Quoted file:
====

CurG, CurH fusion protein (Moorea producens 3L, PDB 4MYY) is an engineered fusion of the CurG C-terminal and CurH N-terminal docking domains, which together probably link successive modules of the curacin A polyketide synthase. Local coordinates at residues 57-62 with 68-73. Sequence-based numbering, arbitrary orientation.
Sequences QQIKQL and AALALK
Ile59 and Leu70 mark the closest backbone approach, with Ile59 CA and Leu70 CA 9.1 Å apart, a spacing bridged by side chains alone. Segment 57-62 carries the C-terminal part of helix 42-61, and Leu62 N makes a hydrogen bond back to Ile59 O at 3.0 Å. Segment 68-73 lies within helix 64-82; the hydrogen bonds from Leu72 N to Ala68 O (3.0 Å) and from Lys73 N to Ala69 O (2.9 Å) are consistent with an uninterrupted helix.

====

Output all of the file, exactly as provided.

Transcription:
CurG, CurH fusion protein (Moorea producens 3L, PDB 4MYY) is an engineered fusion of the CurG C-terminal and CurH N-terminal docking domains, which together probably link successive modules of the curacin A polyketide synthase. Local coordinates at residues 57-62 with 68-73. Sequence-based numbering, arbitrary orientation.
Sequences QQIKQL and AALALK
Ile59 and Leu70 mark the closest backbone approach, with Ile59 CA and Leu70 CA 9.1 Å apart, a spacing bridged by side chains alone. Segment 57-62 carries the C-terminal part of helix 42-61, and Leu62 N makes a hydrogen bond back to Ile59 O at 3.0 Å. Segment 68-73 lies within helix 64-82; the hydrogen bonds from Leu72 N to Ala68 O (3.0 Å) and from Lys73 N to Ala69 O (2.9 Å) are consistent with an uninterrupted helix.